I was trying to better understand the concept of angular diameter and was hoping for some clarification. Given some object's coordinates in RA and dec, is it possible to find that object's angular diameter in a different unit, such as degrees?
If you only have RA and Dec of a single point as @JamesK's answer supposes you won't have a size.
But if you have the celestial coordinates of several points around its perimeter like a nebula or even a constellation, then yes! you can get an angular size!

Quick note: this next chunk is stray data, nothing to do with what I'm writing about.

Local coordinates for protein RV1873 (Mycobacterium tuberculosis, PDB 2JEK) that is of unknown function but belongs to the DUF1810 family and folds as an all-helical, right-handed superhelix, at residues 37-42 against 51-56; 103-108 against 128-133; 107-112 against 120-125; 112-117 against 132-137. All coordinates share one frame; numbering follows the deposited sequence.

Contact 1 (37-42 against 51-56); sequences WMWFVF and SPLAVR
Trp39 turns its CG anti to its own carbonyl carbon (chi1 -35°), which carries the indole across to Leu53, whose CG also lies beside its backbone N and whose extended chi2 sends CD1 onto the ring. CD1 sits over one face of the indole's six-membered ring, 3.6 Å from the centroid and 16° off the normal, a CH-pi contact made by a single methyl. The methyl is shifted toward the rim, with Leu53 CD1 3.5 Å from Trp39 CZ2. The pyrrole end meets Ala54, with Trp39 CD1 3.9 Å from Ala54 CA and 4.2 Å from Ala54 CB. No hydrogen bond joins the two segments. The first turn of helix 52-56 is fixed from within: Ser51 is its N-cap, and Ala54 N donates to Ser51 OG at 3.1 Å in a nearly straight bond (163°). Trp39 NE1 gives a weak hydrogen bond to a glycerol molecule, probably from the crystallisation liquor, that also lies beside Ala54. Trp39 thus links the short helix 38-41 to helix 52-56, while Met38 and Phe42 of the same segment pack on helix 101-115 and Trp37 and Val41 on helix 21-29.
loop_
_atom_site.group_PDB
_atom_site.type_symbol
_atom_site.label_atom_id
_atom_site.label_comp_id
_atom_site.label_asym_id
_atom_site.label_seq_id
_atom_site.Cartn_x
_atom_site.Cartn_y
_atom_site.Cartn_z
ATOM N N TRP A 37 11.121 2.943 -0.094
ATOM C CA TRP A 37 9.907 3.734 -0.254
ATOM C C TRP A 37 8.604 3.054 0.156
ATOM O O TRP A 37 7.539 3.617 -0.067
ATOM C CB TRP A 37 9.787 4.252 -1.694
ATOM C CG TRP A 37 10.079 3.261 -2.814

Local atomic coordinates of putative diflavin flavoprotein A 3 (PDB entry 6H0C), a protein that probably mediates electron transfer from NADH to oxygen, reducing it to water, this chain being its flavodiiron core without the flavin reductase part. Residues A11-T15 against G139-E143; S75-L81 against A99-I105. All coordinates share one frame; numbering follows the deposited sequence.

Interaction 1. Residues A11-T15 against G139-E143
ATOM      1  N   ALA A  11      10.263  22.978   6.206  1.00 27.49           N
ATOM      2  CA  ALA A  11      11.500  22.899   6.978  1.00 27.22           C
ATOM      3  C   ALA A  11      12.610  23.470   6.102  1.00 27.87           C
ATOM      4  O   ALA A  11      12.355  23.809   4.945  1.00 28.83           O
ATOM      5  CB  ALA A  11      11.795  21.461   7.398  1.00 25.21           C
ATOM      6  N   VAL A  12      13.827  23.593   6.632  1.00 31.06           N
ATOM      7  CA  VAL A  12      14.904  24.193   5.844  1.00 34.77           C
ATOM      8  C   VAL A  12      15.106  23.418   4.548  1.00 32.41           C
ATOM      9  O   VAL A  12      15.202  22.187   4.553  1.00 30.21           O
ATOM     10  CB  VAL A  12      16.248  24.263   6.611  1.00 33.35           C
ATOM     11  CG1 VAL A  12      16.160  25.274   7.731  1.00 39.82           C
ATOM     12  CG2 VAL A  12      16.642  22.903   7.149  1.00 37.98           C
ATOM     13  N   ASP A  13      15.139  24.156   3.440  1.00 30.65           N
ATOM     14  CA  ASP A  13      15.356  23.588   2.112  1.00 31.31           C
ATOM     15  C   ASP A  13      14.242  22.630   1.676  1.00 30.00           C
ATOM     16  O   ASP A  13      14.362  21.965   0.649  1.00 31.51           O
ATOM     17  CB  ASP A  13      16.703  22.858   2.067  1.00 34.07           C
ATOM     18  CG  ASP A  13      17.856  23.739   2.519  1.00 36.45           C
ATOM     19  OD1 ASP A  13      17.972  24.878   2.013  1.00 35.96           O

Let's say there's a "rectangular" patch that extends from 05h 33m to 05h 37m in RA and from -6. to -5 deg in dec.
Since angles in declination are real angles, it will be 1 degree tall.
4 minutes of RA is also 1 degree if it's on the equator, but we have to multiply by cos(dec) because the lines squeeze together at the top and bottom.
In this case cos(5.5 degrees) is almost 1 (0.995) so we can ignore it. But if your patch of sky is farther from the celestial equator, just don't forget to convert RA to degrees then multiply by cos(dec).
If you have a complicated shape defined by several vertices, like "How many square degrees does constellation X cover?" That will be an excellent new question!